The history of Fanta

It’s been reported that Coca Cola, the owner of Fanta, made a bit of a blunder when it put up an ad in 2015 (now withdrawn) celebrating the 75 years of Fanta’s history with images from the Sixties – but 75 years takes us back to 1940, so the good old days were really the Third Reich. The new ‘original’ offering is in a brown bottle again. It seems that the ingredients for Coke were hard to come by in the war years, so Fanta was developed, using whey and apple pulp – citrus fruits came in after the war. The brown glass protected the ingredients from light.

This was just reported in English in The Local, but it is apparently a 2015 story.

The Local (English)
Die Zeit (German)

(Coke and Pepsi ads have recently been withdrawn in 2017 too, in the USA and UK).

According to Die Zeit, Coca Cola did well in Germany in the Nazi period, sponsoring the Olympic Games in 1936:

Coca-Cola galt in anderen Ländern als Wahrzeichen für den American Way of Life. Aber das Unternehmen arrangierte sich mit der Diktatur in Deutschland – und machte sogar außerordentlich gute Geschäfte: Zwischen 1933 und 1939 stieg der Absatz von 100.000 auf 4,5 Millionen Kisten. Die Firma war offizieller Sponsor der Olympischen Spiele 1936 in Berlin, und bei Kriegsbeginn gab es 50 Produktionsstätten in Deutschland.

German prisoners of war arriving in the USA were surprised to find Fanta had beaten them to it.

Trilingual Swiss Law Dictionary by Tom West

I am pleased to announce that Tom West has published the Trilingual Swiss Law Dictionary he has been working on.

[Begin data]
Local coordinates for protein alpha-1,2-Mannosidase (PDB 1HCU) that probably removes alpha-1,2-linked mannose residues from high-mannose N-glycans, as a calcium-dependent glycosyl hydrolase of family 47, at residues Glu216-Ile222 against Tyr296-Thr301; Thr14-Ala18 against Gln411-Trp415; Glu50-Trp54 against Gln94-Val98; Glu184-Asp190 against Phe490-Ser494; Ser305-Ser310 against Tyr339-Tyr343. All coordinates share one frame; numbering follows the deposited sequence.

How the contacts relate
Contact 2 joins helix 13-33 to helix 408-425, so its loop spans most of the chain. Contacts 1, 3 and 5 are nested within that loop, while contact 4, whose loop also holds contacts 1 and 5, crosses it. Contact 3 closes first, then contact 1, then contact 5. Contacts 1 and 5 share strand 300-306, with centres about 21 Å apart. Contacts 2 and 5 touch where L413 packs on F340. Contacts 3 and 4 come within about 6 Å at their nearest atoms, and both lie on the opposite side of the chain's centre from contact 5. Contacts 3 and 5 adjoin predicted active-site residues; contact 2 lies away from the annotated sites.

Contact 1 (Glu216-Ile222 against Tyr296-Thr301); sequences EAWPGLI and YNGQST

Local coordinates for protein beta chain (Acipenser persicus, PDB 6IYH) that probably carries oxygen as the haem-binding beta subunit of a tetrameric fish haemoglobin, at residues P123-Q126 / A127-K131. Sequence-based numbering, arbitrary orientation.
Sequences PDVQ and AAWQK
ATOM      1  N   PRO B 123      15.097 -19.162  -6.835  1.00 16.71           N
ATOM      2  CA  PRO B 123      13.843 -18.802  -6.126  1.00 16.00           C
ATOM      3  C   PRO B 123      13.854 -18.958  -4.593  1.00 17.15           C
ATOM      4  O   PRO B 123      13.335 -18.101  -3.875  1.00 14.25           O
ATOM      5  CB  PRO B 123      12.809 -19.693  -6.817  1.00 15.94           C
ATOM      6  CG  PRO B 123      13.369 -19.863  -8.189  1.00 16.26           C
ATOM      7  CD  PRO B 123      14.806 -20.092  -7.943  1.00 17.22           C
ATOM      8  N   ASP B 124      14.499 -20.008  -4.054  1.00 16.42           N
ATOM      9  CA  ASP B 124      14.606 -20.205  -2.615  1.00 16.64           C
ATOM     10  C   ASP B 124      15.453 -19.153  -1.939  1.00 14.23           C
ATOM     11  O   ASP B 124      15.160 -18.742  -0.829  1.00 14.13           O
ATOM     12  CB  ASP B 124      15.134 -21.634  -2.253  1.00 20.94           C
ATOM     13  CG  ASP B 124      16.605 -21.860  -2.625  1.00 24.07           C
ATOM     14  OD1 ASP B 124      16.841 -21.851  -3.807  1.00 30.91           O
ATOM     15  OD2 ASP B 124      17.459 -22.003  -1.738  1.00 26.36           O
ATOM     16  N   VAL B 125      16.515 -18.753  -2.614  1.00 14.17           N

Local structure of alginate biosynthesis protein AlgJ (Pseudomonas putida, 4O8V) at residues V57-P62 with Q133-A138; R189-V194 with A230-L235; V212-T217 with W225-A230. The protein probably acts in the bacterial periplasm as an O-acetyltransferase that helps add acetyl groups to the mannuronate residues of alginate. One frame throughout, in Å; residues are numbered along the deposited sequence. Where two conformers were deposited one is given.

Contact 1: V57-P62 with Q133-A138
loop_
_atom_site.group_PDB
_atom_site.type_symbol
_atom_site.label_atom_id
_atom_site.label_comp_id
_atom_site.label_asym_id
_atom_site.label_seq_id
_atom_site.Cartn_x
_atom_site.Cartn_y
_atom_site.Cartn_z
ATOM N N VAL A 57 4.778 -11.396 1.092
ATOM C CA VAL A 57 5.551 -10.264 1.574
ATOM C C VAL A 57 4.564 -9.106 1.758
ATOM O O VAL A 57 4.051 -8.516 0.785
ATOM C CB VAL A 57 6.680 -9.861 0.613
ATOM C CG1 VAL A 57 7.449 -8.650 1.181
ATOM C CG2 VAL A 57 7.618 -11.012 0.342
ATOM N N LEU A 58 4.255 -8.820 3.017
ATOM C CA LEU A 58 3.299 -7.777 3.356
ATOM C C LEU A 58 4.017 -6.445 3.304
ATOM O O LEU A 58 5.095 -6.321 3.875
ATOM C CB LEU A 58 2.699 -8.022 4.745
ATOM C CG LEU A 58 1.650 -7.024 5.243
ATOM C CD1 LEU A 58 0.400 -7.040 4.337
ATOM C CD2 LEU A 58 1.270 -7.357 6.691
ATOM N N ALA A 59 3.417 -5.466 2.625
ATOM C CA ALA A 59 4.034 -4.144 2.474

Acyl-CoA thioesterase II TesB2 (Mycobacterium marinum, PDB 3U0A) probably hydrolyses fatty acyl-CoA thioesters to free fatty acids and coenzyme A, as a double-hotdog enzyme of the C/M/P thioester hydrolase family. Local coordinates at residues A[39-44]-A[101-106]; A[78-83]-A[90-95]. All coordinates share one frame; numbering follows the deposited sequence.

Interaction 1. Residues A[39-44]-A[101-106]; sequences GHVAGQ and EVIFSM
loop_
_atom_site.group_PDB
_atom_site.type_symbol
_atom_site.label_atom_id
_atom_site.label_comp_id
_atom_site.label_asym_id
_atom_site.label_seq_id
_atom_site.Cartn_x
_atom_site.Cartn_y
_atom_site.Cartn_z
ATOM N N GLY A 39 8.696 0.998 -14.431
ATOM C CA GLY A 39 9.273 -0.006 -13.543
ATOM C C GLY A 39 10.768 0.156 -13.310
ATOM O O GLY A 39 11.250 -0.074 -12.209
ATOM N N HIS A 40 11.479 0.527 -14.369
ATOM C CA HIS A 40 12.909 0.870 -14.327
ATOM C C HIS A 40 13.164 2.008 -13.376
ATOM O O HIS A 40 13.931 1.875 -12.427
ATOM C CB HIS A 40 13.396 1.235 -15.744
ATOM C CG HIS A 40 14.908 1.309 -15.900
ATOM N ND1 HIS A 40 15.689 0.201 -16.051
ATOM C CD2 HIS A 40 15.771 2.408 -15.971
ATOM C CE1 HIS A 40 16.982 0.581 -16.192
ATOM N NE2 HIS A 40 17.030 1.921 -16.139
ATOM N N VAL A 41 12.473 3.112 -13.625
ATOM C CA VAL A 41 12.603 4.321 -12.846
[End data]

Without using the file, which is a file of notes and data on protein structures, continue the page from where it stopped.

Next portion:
You can find details and sample pages on Tom’s website. While you’re there, take a look at his blog (I’ve never succeeded in entering the feed for this in Feedly).
The dictionary can only be ordered from the USA at the moment, at createspace, but this may change in future.

The dictionary is a kind of three-column glossary, but with some explanations in the English column. The first column is either German or French. There is a useful introduction with remarks about the problems of researching Swiss legal lanague.

German-English legal translators sometimes have to research terms from Austria, Switzerland (several cantons) and Liechtenstein – I have translated German stuff from Alto Adige but not yet from Belgium. There are fewer reference materials available for these than for Germany. French translators must have the same problem. I know one translator who poses queries on mailing lists and whenever he or she doesn’t understand the text describes it as Swiss, which suggests the kinds of problems we face.